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Bell Bails Out for Now But Divorce with Steelers Not Final

By missing practice again on the first day of in-earnest preparation for Sunday’s regular-season opener at Cleveland, the Steelers running back officially put himself before the team in the eyes of his teammates.



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The initial reaction was as emotional as it gets, and expressed equal parts disappointment, disillusionment, disbelief and disgust.

But Le’Veon Bell still isn’t persona non grata among Steelers.

By missing practice again on Wednesday, the first day of in-earnest preparation for Sunday’s regular-season opener at Cleveland, Bell officially put himself before the team in the eyes of his teammates.

And that’s Conduct Unbecoming in an NFL locker room.

“At this point, go ahead and miss 10 (weeks),” center Maurkice Pouncey insisted.

Bell can miss a lot more than Browns week and still position himself to become an unrestricted free agent in 2019 (he has to be on the active roster or the reserve-injured list at full pay for six games to earn an accrued season, according to the NFL’s collective bargaining agreement with its players).​

Pouncey admitted he thought Bell was going to show up on Wednesday all along.

Even after Bell had skipped all offseason and preseason team activities, including training camp for a second consecutive season.

Even after Bell had neglected to sign his one-year franchise tender and participate in practice on Monday.

Even after the Steelers had issued a statement on Monday announcing they were “disappointed” in Bell.

Wednesday was supposed to be the day the Steelers and Bell would at last turn the page, the day Bell would finally reunite with his teammates.

“Now that he didn’t, obviously, it’s Le’Veon over the Steelers,” Pouncey announced.

That’s unacceptable from the Steelers’ perspective.

But it won’t be a deal-breaker.​

Pouncey and guard Ramon Foster threw the words “selfish,” and “disheartening,” and “pissed off” around while reacting to the latest turn of events in the ongoing Bell saga.

They weren’t ranting, raving or foaming at the mouth.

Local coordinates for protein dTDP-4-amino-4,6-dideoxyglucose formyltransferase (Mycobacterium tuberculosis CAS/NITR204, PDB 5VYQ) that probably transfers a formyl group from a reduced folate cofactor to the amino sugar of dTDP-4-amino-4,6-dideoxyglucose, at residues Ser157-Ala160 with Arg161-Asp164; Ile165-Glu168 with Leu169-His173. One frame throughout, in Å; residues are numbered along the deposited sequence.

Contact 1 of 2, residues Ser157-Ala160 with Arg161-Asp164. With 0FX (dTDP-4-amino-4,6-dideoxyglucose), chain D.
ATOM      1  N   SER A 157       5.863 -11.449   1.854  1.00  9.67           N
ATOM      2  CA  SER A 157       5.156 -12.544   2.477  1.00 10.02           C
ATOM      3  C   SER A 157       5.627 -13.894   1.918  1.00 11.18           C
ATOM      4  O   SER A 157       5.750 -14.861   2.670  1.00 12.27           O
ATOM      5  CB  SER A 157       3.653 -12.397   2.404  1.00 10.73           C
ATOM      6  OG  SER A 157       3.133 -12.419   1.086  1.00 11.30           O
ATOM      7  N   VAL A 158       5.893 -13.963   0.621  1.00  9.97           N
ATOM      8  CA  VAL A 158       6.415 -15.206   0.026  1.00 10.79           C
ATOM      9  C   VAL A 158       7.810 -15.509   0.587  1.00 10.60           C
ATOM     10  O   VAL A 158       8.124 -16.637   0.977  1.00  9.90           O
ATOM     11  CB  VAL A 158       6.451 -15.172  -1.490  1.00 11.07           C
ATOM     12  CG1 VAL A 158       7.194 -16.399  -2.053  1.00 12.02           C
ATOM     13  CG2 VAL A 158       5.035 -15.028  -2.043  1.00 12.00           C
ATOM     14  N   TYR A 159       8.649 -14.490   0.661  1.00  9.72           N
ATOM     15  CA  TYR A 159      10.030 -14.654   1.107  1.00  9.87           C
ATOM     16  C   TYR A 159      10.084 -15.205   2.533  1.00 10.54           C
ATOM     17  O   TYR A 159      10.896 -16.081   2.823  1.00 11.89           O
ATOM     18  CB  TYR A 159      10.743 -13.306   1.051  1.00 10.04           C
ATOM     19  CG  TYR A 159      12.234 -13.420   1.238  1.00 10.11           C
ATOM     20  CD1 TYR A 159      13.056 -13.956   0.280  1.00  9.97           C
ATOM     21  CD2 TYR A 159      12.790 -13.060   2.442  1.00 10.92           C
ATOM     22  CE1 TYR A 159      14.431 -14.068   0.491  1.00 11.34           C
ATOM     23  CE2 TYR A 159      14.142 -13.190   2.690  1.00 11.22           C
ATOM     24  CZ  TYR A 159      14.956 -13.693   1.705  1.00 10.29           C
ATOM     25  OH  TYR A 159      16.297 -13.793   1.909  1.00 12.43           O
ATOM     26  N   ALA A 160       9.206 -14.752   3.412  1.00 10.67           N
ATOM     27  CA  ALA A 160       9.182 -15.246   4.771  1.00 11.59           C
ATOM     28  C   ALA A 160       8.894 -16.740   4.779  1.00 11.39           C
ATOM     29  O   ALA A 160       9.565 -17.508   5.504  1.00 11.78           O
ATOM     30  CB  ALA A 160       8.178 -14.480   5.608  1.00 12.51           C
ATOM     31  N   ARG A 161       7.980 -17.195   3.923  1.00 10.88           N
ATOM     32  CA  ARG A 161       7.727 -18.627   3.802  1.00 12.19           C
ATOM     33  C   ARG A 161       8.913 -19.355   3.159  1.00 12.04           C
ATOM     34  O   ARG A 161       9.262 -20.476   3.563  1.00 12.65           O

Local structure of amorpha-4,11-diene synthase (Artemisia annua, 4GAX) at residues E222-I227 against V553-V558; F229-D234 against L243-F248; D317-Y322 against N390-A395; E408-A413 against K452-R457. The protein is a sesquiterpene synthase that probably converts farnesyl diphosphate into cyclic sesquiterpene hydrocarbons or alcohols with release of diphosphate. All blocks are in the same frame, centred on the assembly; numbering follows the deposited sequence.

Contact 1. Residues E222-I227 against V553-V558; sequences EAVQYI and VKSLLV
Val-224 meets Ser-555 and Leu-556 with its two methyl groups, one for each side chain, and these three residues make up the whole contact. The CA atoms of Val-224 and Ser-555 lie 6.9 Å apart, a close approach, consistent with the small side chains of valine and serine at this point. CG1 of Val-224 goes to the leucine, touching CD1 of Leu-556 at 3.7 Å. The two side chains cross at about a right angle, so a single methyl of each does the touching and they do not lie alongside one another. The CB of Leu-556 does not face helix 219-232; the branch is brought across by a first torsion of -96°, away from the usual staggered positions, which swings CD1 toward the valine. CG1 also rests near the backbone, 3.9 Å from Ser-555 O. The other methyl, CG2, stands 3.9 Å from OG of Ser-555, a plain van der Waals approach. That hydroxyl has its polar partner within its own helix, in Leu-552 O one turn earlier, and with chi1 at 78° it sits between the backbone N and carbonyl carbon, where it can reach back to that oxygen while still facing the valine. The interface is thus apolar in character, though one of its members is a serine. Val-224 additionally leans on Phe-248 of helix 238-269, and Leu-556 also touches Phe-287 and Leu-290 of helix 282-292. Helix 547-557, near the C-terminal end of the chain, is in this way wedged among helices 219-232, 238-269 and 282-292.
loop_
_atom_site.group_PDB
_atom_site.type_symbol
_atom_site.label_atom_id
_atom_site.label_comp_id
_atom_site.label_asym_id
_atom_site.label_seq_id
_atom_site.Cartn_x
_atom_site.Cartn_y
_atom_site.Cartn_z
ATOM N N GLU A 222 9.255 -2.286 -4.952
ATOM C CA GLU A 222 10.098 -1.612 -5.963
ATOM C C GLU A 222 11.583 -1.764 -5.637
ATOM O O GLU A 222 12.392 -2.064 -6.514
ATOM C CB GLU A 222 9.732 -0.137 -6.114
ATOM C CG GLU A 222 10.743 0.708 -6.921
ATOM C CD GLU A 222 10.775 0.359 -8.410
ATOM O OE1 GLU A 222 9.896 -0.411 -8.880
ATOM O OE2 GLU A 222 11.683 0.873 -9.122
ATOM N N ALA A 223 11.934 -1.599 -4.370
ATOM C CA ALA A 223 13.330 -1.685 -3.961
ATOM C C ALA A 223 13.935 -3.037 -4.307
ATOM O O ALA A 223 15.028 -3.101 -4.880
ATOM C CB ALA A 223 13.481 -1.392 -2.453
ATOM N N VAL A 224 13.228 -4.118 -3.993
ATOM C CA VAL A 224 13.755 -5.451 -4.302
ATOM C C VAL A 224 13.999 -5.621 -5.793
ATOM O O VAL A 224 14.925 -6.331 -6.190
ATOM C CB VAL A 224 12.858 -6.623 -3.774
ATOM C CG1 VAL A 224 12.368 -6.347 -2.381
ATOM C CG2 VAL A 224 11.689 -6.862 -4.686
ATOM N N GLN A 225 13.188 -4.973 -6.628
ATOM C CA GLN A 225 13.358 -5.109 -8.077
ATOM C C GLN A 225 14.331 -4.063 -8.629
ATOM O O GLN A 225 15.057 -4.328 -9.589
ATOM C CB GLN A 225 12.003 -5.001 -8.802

But they likewise left nothing to interpretation or imagination.

Foster even included a recount of text messages from a couple of the offensive linemen asking Bell when he intended to report, an exchange that had taken place prior to the preseason finale against Carolina.

“He hit us with an, ‘I don’t even know,’” Foster said.

To teammates in the process of getting ready for the regular season and Cleveland, that was insulting.

The amount of money Bell is potentially leaving on the table to stay away, meanwhile, is almost unfathomable.

The franchise tag was, and still is worth $14.55 million for 16 games of service.

Bell will forfeit $856,000 for every regular-season week he misses.

“Pay me $14 million, OK?” Foster offered. “Who’s not gonna do that?”

Bell, apparently, at least for as long as he can get away with it.

The end game is unrestricted free agency.

Assuming he isn’t willing to risk sitting out the entire season and then hope the Steelers ultimately rescind the franchise tag, Bell has to report eventually.

“I don’t know how well that’s gonna go,” Foster maintained.

Defensive end Cam Heyward does.

“If he gets on the bus later, so be it,” Heyward maintained. “The bus makes stops. We’re all about winning. If he’s going to be a part of it, be a part of it.

“Until then, we’ll keep moving.”

Such a cooler-heads-will-prevail-eventually sentiment was already gaining momentum in the locker room as early as Thursday afternoon.

“No hard feelings, it just is what it is,” insisted guard David DeCastro, who just a day earlier had suggested Bell should stay away all season if he wasn’t going to participate in Cleveland week. “Le’Veon’s not here, so we’ve gotta go out and show we can do it without him.

“We like Le’Veon.”

They’ll like him even more once he resumes carrying the ball.

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